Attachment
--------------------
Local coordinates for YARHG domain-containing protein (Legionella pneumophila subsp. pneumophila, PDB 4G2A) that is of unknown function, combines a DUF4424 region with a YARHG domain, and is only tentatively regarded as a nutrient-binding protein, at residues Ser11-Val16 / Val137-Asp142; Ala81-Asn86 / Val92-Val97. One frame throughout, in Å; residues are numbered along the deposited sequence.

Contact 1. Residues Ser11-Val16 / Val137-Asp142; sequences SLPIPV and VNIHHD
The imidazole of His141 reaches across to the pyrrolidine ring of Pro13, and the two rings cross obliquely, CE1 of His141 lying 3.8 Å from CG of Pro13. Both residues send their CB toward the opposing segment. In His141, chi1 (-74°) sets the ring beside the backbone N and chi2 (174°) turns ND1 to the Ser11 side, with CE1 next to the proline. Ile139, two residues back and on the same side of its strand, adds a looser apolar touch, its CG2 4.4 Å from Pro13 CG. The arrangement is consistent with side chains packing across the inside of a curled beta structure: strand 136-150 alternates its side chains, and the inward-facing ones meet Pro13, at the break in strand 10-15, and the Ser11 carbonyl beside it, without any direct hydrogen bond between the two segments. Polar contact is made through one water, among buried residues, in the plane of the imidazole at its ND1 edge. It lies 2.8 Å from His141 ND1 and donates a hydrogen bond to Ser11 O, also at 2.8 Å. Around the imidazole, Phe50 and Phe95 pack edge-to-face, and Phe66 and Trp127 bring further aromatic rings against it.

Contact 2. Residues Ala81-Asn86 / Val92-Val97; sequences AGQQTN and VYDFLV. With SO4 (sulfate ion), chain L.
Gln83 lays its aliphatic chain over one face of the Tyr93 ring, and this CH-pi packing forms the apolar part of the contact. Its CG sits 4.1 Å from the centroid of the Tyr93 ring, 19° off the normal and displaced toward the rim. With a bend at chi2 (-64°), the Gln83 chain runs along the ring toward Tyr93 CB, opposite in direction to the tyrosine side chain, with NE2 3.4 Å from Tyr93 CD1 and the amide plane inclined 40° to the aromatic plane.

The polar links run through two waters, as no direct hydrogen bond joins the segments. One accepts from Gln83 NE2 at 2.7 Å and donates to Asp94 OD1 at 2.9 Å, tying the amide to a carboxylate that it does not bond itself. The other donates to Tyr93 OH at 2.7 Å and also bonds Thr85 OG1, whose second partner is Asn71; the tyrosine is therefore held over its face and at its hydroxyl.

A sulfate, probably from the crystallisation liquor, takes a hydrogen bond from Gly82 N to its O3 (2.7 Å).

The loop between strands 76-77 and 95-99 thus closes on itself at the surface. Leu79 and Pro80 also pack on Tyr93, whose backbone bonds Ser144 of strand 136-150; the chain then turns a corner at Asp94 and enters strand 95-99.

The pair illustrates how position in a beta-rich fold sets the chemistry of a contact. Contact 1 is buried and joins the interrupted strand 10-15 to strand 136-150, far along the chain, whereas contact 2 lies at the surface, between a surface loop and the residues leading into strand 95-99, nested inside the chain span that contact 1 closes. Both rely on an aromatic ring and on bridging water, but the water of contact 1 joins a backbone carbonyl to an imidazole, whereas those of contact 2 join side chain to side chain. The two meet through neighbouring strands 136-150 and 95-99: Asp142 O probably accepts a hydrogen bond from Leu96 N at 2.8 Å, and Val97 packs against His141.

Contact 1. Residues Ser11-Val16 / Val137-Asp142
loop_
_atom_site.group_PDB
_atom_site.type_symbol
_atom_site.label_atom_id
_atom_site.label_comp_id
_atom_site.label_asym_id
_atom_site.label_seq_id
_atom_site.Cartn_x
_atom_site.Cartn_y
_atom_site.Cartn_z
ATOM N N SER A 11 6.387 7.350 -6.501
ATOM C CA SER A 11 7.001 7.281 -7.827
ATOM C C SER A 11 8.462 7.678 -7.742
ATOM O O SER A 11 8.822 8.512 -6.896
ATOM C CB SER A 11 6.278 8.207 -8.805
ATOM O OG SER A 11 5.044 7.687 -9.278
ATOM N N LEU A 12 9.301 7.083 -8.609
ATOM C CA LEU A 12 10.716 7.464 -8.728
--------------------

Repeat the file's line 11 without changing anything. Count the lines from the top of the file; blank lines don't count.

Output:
loop_